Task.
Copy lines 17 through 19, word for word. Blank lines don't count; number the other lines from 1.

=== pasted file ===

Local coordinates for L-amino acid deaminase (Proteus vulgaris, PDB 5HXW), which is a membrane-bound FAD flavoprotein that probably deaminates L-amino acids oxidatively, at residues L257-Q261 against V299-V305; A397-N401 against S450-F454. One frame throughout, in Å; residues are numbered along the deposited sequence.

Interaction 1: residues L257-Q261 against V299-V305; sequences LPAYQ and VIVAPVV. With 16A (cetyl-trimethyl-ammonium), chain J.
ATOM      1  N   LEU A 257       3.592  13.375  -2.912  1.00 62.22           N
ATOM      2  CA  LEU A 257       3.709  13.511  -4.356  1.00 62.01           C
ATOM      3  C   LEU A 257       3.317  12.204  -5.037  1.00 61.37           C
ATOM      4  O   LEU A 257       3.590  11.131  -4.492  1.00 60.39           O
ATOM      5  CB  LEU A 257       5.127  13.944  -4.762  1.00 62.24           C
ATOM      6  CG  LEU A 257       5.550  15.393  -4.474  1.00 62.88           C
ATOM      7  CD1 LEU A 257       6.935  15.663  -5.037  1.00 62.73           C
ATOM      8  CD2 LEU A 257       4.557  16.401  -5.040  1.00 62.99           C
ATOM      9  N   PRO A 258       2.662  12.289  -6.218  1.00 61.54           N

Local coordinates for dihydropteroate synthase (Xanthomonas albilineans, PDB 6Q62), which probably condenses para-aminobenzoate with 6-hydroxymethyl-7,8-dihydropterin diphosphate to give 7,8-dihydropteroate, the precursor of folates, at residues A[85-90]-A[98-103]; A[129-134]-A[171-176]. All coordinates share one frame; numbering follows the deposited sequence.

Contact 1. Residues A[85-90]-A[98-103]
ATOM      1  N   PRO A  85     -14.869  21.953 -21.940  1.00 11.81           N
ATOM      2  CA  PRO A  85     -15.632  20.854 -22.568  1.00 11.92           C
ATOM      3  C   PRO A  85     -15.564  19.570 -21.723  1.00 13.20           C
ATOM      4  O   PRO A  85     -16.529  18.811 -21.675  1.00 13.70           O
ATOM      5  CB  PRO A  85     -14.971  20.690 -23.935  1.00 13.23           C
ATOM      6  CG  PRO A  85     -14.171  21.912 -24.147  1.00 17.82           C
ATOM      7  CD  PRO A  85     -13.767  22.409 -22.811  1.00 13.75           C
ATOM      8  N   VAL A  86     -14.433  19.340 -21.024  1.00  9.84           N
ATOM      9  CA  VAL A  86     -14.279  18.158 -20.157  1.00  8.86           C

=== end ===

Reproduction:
ATOM      4  O   PRO A  85     -16.529  18.811 -21.675  1.00 13.70           O
ATOM      5  CB  PRO A  85     -14.971  20.690 -23.935  1.00 13.23           C
ATOM      6  CG  PRO A  85     -14.171  21.912 -24.147  1.00 17.82           C